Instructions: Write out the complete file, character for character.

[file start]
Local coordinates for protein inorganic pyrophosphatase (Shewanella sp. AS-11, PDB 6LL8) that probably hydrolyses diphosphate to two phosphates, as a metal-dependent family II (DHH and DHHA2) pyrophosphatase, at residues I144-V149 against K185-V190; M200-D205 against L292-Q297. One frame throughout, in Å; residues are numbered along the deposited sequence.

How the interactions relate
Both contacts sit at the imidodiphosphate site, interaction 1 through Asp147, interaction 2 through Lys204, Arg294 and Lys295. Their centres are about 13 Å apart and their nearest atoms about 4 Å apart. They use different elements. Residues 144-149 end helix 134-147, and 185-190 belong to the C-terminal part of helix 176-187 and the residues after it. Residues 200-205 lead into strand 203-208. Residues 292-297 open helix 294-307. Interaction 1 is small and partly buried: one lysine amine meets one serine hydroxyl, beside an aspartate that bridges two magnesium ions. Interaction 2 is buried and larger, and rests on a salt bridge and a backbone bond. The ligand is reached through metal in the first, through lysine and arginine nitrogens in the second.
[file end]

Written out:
Local coordinates for protein inorganic pyrophosphatase (Shewanella sp. AS-11, PDB 6LL8) that probably hydrolyses diphosphate to two phosphates, as a metal-dependent family II (DHH and DHHA2) pyrophosphatase, at residues I144-V149 against K185-V190; M200-D205 against L292-Q297. One frame throughout, in Å; residues are numbered along the deposited sequence.

How the interactions relate
Both contacts sit at the imidodiphosphate site, interaction 1 through Asp147, interaction 2 through Lys204, Arg294 and Lys295. Their centres are about 13 Å apart and their nearest atoms about 4 Å apart. They use different elements. Residues 144-149 end helix 134-147, and 185-190 belong to the C-terminal part of helix 176-187 and the residues after it. Residues 200-205 lead into strand 203-208. Residues 292-297 open helix 294-307. Interaction 1 is small and partly buried: one lysine amine meets one serine hydroxyl, beside an aspartate that bridges two magnesium ions. Interaction 2 is buried and larger, and rests on a salt bridge and a backbone bond. The ligand is reached through metal in the first, through lysine and arginine nitrogens in the second.